I know I keep touting the Stanley Hanks Chapbook Series, but it was really great while it lasted. Case in point: in 1995 they published The Kindling Point by H.L. Hix. It's a great chapbook, containing 32 poems. The title of each is a borrowed line from another text--sources include Plato, Wittgenstein, Chomsky--but the poems aren't coldly intellectual; instead, each uses the borrowed line as a jumping-off point. The borrowed lines are sometimes integrated into the text as well. Hix has a whole book of these (Perfect Hell), but this chapbook predates the longer collection and, to my taste, less is more.

One more thing: I looked up the St. Louis Poetry Center online, and the remaining chapbooks in this series are on sale (click here).

Here's a sample poem from The Kindling Point:

Objects Contain the Possibility of All Situations

I may kill. You should know this about me.
A razor in the night, without warning.
Objects contain the possibility
Of all situations. States of being
Embrace all imaginable events.
Any one life, or pair of lives, harbors
Every death. The succession of presents
Comprehends all foreseeable futures.
I have it in me to be a galaxy
Or one leaf on the frond of a fern.
I may become light in a sanctuary
Kindled by a rose window, or a cairn
Older than the woods it renders holy.
I may become water or earth. I may burn.

Thursday, January 10, 2008

Back to basics

Followup to the "PC envy" situation: I've rediscovered overhead transparencies. It feels a bit Stone Age, but then again, when I was an undergrad teaching assistant, I made copies on the blue-ink mimeo machine. . . those were the days.

Shuffling off to bed--

Just sign me "Grampa."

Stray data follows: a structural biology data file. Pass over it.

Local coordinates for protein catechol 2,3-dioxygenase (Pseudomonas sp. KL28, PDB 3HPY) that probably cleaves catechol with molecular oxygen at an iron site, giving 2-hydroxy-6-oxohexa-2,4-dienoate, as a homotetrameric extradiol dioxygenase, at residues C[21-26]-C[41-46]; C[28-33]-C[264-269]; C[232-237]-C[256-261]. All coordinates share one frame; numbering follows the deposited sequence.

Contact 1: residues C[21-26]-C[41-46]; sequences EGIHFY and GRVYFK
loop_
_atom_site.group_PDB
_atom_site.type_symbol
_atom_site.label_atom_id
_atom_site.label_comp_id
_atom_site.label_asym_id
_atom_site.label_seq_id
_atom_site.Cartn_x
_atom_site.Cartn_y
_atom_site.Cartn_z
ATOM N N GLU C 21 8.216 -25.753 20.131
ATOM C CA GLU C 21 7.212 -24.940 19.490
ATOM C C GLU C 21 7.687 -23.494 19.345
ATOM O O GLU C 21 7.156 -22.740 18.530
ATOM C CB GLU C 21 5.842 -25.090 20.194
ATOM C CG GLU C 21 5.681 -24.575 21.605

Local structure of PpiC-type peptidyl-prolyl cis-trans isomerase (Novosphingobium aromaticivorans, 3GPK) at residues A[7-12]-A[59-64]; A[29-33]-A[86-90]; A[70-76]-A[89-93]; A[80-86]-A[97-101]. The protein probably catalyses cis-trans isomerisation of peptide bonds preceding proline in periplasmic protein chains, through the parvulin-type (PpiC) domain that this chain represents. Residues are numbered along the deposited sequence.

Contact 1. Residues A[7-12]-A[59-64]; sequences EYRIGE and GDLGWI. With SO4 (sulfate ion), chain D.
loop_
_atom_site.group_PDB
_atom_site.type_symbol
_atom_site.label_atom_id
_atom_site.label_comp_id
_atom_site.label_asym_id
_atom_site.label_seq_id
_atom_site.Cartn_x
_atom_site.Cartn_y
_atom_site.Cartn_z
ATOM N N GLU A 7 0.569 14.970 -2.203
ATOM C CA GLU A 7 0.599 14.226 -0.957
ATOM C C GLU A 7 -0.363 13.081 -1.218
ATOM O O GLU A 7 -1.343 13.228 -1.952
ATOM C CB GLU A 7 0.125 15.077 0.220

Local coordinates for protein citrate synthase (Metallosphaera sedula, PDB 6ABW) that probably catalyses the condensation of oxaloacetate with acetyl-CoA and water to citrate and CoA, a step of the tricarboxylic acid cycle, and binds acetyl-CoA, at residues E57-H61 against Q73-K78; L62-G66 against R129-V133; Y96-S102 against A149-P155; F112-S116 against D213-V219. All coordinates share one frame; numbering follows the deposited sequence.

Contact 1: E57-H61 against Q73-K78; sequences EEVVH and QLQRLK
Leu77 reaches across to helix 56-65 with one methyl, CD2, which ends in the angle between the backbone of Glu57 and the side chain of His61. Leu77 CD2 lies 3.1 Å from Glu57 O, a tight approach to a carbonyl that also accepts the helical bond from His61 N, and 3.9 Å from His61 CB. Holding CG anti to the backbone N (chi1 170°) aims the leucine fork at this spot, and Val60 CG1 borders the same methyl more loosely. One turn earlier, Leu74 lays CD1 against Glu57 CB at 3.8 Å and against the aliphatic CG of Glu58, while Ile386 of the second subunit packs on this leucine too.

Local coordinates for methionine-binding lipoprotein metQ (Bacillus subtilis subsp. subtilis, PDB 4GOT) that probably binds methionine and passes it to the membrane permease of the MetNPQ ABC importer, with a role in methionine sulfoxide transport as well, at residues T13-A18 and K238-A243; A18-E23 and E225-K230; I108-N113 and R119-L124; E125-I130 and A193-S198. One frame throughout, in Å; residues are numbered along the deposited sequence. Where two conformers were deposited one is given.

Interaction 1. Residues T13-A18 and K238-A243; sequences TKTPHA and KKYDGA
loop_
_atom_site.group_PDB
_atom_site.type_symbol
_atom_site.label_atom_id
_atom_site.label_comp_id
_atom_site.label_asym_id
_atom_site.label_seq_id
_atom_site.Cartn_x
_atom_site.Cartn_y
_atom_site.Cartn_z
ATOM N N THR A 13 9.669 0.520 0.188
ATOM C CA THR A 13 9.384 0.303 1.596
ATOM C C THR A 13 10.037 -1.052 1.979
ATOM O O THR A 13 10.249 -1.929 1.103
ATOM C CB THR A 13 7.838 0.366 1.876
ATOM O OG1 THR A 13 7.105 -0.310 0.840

Monday, January 07, 2008

Back to school

Classes started today. I was surprised to find that my classroom is not equipped with a PC. I should have checked in the fall, but I'd been in nearly every classroom on the floor last semester, and they all had PCs, so I figured mine would, too. Doh. To complicate the problem: I teach all three sections in the same room. So, for example, today when I reviewed the syllabus, I had to read stuff to them from the one copy I had printed out, instead of throwing it up on the projection screen for all of us to review together.

Grr. So much of my teaching utilizes on-screen stuff. I hate to lose that element. And I hate to print sixty copies of everything that normally would just take the click of a button or two.

There are no available classrooms with PCs--they've all been snapped up.

I'll adjust.
* * *
The weather here is freakishly warm. We have mud. In January.
* * *
I get to sleep late tomorrow: no Tuesday or Thursday classes. It's a relief, because I had so much trouble falling asleep last night (this always happens the night before a big event, or the first night staying in a new place). I'm pooped.
* * *
Me, me, me: mehhh, I talked too much today. We also did a short writing exercise--just to get a sampling--in which I asked the students to "go back in time" and describe what they were doing ten years ago. What surprised me was how many claimed they couldn't remember anything specific from when they were eight or nine.

Friday, January 04, 2008

"White Garden at the End of My Summer"

Winter break is ending. Classes begin on Monday. I've enjoyed the down time--immensely--but I'm ready to move into the spring semester. My classes meet back-to-back, three days a week; I'm very hopeful that I'll be able to set aside some writing time on the odd mornings. We'll see.

Congratulations to Katie Hays: her manuscript, Dear Apocalypse, will be published in 2009 by Carnegie Mellon. Katie gave an incredible reading this fall at Bucknell Hall: excellent, complex poems. Her work has been published in some great journals lately, and was just up last week on Poetry Daily.

Today's chapbook is Suzanne Rhodenbaugh's The Shine on Loss, which won the 1997 Painted Bride Quarterly Chapbook Contest.

A sample poem:

White Garden at the End of My Summer

Almost every evening, though not more than one bloom
is granted, the moon vine out back will blossom.
I go to the garden and stare.

If it can make one bloom, why not more?
Why can it not be covered, a bounding
full-blossoming vine?

If I took what has been festering, the persistent
eggshells and stinging onion skins,
the slimy tomatoes and coffee grinds and rinds

and basted the roots of the moon vine
with the gloppy rot would I get more
moon vine blossoms?

The size of a hand,
one ghostly trumpet only?
My God, I’m trying to listen.

Thursday, January 03, 2008

Why bears watch Jeopardy

Dan Pawson. Go, Cubcake, go!

Wednesday, January 02, 2008

As promised

Two photos of the quilt we finished last week for my dad. It reached him safely in the mail, so now I can show it without ruining the surprise.